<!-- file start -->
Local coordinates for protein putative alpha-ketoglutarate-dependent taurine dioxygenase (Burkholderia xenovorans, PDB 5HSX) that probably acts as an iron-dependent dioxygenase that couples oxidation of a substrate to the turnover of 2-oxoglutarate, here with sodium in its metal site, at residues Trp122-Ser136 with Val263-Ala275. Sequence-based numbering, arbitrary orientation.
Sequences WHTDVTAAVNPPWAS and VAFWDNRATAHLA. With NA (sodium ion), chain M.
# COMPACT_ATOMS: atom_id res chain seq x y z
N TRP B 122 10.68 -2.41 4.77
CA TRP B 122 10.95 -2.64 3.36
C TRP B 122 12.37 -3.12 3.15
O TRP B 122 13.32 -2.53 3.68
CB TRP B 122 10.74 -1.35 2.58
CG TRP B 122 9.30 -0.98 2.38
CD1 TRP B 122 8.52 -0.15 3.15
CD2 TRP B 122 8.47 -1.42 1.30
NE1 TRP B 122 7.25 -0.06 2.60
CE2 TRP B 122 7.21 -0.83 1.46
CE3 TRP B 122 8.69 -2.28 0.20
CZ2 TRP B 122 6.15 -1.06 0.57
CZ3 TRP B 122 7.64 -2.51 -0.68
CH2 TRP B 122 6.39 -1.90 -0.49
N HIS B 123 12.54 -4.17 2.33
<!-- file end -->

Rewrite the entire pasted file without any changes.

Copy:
Local coordinates for protein putative alpha-ketoglutarate-dependent taurine dioxygenase (Burkholderia xenovorans, PDB 5HSX) that probably acts as an iron-dependent dioxygenase that couples oxidation of a substrate to the turnover of 2-oxoglutarate, here with sodium in its metal site, at residues Trp122-Ser136 with Val263-Ala275. Sequence-based numbering, arbitrary orientation.
Sequences WHTDVTAAVNPPWAS and VAFWDNRATAHLA. With NA (sodium ion), chain M.
# COMPACT_ATOMS: atom_id res chain seq x y z
N TRP B 122 10.68 -2.41 4.77
CA TRP B 122 10.95 -2.64 3.36
C TRP B 122 12.37 -3.12 3.15
O TRP B 122 13.32 -2.53 3.68
CB TRP B 122 10.74 -1.35 2.58
CG TRP B 122 9.30 -0.98 2.38
CD1 TRP B 122 8.52 -0.15 3.15
CD2 TRP B 122 8.47 -1.42 1.30
NE1 TRP B 122 7.25 -0.06 2.60
CE2 TRP B 122 7.21 -0.83 1.46
CE3 TRP B 122 8.69 -2.28 0.20
CZ2 TRP B 122 6.15 -1.06 0.57
CZ3 TRP B 122 7.64 -2.51 -0.68
CH2 TRP B 122 6.39 -1.90 -0.49
N HIS B 123 12.54 -4.17 2.33